After nine stages completed of the 2010 Tour de France, Luxembourg rider Andy Schleckholds a 41 second lead over defending champ Alberto Contador of Spain. Andy hopes to do older brother Frank proud, who was knocked out of the Tour after fracturing his collarbone. Meanwhile, Lance Armstrong - who’s likely riding in his last Tour de France - is currently in 31st place, about 16 minutes behind Andy Schleck.
Today’s Stage 10 is a 111-mile journey from Chambery to Gap, which you can follow along here:
Thanks to Bing Twitter Maps for sponsoring this post.
Sure there were disagreements, but now that the Tour de France is over and Alberto Contador and Lance Armstrong are back in their own countries, bygones can be bygones, right? (Laugh track). Ain’t gonna happen. Barely having arrived back in his native Spain, Contador laid into Armstrong the first time someone approached him with a microphone.
Contador finished first, Luxembourg’s Andy Schleck second and Armstrong — returning to the Tour de France after a three-year layoff — was third. But the Astana teammates were frequently at odds, although Contador wouldn’t give specifics. Read more…
Sigh. Just 24 hours ago, the idea of Tom Watson winning the British Open and Lance Armstrong winning the Tour de France didn’t seem all that far-fetched. In fact, we were all starting to believe that it all had to happen. Why would they come this far just to fail in the end?
Much has been written about Watson’s inability to hang on to a one-shot lead on the 18th at Turnberry, but lost in that shuffle was the news that Armstrong has basically conceded the Tour to his teammate Alberto Contador after falling behind in yesterday’s climb in the Alps. While Lance is still second overall, he finished ninth in yesterday’s stage and looks like he’s not going to be able to keep up as the Tour continues through the mountains over the next week.
“Lance Armstrong was my idol, but dropping him today wasn’t important — he was just like any other rider … It’s an honor for me to have him working for me,” Contador said.
In other words, this is my sport now. Armstrong, who is rumored to be starting his own team for next year, acknowledged that Contador was the best rider and that his goal now is to do what’s best for his team.
Wins by Watson and/or Armstrong would have probably ended up being the biggest sports stories of the year, if not among the best of the decade. These examples of the triumph of the spirit over the limitations of the body as we age are a shot in the arm of a lot of us could use. For the most part, we are faced every day with some reminder that we aren’t all we could be, and we accept it because we’re getting older. It’s the most convenient excuse, and perhaps the fact that they came up just short is enough evidence for us to keep using it. Golf and cycling are about as far apart in terms of their physical demands as you can get in the sports world. But the fact that a 59-year-old and a 37-year-old cancer survivor could come so close to reaching the pinnacle of their respective sports one last time has to be some sort of wake up call for the rest of us, right?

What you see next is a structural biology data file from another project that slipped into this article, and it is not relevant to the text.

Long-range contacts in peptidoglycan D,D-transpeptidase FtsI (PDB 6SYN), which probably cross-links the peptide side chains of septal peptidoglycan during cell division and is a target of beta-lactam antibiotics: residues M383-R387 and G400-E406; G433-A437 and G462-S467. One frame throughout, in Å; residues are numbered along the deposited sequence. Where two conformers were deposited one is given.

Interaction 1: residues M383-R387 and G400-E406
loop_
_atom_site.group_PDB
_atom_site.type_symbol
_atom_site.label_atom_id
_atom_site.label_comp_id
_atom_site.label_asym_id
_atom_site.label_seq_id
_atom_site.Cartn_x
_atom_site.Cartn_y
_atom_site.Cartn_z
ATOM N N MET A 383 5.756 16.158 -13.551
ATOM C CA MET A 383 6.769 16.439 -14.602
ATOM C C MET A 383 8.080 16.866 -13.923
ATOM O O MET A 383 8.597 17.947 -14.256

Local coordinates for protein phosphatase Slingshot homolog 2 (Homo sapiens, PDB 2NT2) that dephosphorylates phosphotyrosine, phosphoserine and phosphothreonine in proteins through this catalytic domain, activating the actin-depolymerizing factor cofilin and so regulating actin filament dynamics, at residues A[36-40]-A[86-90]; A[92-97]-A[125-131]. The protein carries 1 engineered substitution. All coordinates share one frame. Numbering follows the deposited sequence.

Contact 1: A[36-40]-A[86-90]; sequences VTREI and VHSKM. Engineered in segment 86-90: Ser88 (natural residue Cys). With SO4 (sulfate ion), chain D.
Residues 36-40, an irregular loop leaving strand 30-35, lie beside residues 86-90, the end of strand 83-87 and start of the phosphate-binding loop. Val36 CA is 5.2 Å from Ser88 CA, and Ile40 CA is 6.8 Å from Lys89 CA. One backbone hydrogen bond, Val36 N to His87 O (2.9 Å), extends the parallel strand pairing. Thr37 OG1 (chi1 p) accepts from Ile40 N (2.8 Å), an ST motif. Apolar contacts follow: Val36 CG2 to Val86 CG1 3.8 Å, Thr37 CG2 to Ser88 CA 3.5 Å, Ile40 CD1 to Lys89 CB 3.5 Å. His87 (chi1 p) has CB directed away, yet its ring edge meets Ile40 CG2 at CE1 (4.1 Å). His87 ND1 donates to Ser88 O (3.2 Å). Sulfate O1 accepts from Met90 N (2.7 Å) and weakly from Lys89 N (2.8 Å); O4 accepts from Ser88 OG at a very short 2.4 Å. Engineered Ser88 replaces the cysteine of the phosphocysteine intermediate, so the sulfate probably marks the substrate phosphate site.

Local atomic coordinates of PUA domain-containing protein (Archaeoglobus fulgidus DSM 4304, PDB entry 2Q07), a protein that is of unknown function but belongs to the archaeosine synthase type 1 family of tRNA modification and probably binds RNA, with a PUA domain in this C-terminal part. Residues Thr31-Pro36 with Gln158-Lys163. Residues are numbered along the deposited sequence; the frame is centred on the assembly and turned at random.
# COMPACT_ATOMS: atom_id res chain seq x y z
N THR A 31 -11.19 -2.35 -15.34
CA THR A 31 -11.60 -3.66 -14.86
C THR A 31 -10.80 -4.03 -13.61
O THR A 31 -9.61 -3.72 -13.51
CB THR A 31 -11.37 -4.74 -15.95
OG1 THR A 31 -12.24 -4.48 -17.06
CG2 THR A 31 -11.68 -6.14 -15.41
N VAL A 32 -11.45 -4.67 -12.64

Speaking of wake up calls (and I hate to keep bringing this up), but it looks as if the nails are just about to be driven in the coffin of David Beckham’s MLS career. In his first home game since his return to the Galaxy, he was roundly booed and got into an angry confrontation with a fan during L.A.’s friendly with AC Milan (Beckham’s other team).
Though he claimed afteward that he expected some negativity, it was clear through his behavior that he didn’t expect it to be quite as overwhelming as it was. The main culprits were the Riot Squad, the Galaxy’s version of a wannabe European fan section. As you can see, they aren’t too happy that Becks backed out on the first half of the MLS season to play in Italy:
After hearing boos and coordinated chants and jeers throughout the first half, Beckham finally had enough and confronted the section of fans as he headed off the field for halftime. He says he went to ask them to calm down, but soon security was getting involved and escorting away a fan who appeared as if he wanted to engage Becks in some sort of physical altercation. The L.A. TIMES has all the particulars of a strange evening at the Home Depot Center.
Lost in all of the tension was the fact that Beckham actually played well, and was instrumental in both of L.A.’s goals in a 2-2 draw with Milan. After he delivered a perfect corner kick in the second half that Bryan Jordan headed into the net, he turned to the Riot Squad and stared them down as he raised his arms in celebration. I imagine that this battle isn’t quite over yet, even though Beckham tried to downplay it in his remarks afterward:
By the way, Los Angeles, way to treat your sports stars. You welcome Manny Ramirez, a proven cheater, back from his suspension as if he was returning from chemotherapy or something, but you get all over this guy. Nice.
• From the world of minor league baseball promotions, here’s footage of Chewbacca riding around in the Mystery Machine at a single-A game in Lowell, Massachusetts:
• More from the world of minor league baseball promotions: The Brooklyn Cyclones dedicated last night’s game to preganancy, complete with a pregame Lamaze class, and the promise of free tickets for life to anyone who names their kid “Brooklyn” or “Cy.”